Serendip is an independent site partnering with faculty at multiple colleges and universities around the world. Happy exploring!

Notes on Notes on a Cockfight

AnotherAbby's picture

After reading Clifford Geertz’s Deep Play: Notes on a Balinese Cockfight, I feel that Ackerman and Geertz have presented me with two separate views on what deep play is or could be. Geertz, an anthropologist, sees deep play within the people of Bali in their cockfighting culture. For a good amount of the piece, Geertz builds up just how strongly these men identify with and care for their cocks (a double entendre that, yes, does occur in both languages). After reading Ackerman’s definitions on deep play and her interpretation of deep play experiences, I was ready for Geertz’s writing to culminate with the relationship between the Balinese men and the fighting cocks as his example of deep play. However, the narrative went elsewhere, instead focusing on the betting processes for the cockfights. Geertz talks about how when the stakes on a bet are ridiculous, when any rational man would and should turn his head and save his money, Balinese men continue to bet, putting their faith, pride, and place in the social hierarchy before their logical reason. The deep play that Geertz describes happens more or less according to the rules of a system—in fact, it is the system that facilitates the deep play—whereas Ackerman’s deep play occurs outside any system. Ackerman also has intense moments when she feels deep play occurring, and seeks out those experiences, while the situation Geertz describes depicts the men as more or less oblivious to the fact that they are participating in deep play. For Geertz, deep play seems to be the little voice inside of someone that eggs them on past all reason, but this voice has solid groundings in who that person is within their society, or whatever else of their background is necessary for the moment. Geertz’s portrayal of deep play in general is much more narrow than Ackerman’s; to the point where if I had read the two pieces separately, without any background whatsoever, I’m unsure as to whether or not I would have been able to figure out that they were on the same topic.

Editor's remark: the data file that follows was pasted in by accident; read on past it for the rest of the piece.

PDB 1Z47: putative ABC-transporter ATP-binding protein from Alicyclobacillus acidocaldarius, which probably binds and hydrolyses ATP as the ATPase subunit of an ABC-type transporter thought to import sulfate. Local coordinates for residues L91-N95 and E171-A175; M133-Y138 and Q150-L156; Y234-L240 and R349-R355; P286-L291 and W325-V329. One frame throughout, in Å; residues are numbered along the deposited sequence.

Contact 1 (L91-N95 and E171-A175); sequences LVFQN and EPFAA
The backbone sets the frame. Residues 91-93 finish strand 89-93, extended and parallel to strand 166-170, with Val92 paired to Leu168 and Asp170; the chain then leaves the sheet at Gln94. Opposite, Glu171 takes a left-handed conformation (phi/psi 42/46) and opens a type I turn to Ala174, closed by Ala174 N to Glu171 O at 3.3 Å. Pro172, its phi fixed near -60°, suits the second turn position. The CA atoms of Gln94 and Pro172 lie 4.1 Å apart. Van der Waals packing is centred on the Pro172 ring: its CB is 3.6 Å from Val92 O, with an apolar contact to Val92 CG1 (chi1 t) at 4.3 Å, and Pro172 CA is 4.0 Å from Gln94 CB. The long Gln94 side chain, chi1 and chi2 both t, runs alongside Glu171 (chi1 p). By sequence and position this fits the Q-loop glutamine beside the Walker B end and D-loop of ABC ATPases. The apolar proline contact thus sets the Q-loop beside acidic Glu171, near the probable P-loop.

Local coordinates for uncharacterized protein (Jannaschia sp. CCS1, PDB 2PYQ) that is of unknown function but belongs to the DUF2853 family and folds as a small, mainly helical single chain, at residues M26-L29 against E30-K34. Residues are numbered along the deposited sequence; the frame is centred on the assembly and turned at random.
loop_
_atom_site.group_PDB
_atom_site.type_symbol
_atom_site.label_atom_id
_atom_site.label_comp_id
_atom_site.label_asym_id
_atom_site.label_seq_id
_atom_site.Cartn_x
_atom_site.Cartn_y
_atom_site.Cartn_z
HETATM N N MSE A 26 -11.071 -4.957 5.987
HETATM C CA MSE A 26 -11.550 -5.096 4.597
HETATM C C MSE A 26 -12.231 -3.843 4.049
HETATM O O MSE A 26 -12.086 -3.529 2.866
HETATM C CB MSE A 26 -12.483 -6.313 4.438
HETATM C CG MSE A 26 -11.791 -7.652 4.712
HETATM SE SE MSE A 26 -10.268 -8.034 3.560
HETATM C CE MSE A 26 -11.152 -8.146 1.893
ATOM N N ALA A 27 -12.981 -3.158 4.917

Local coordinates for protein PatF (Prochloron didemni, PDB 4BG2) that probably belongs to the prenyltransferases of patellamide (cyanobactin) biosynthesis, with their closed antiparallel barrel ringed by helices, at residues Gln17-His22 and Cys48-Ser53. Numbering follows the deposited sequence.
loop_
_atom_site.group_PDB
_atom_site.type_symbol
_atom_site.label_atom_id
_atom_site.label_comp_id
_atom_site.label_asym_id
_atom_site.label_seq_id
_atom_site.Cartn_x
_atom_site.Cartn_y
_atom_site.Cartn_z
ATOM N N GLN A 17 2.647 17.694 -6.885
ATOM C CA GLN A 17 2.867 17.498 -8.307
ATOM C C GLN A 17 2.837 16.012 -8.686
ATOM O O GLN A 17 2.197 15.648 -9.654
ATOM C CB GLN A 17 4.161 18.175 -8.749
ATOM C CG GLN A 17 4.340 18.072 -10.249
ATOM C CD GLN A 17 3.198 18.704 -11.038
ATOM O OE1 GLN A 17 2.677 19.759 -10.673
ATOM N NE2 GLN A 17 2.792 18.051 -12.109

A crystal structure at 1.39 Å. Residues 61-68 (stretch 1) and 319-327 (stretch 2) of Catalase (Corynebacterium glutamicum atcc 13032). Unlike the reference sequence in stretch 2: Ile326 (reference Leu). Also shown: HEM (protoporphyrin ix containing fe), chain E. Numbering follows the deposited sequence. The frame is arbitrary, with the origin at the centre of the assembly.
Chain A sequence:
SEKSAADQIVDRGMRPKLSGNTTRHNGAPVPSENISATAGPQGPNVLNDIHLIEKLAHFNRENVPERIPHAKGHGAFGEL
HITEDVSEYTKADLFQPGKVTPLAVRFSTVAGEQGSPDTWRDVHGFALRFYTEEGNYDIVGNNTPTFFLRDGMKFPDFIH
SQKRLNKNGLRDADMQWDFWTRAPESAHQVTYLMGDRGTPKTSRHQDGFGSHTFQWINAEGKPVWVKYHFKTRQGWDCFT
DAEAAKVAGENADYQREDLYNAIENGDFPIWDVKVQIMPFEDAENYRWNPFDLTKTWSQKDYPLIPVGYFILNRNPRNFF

Overall, I think both pieces interpret deep play very differently, and present different points of view in regards to how deep play is carried out in life.  I don’t feel that I can judge whether or not one author approaches the topic more faithfully to Bentham’s ideas without reading Bentham’s original concept (an idea woth exploring), but I can say that while I don’t think I’ve had one of Diane Ackerman’s experiences with deep play, I could potentially have been a part of one of Geertz’s. But I still don't know if I'm buying it.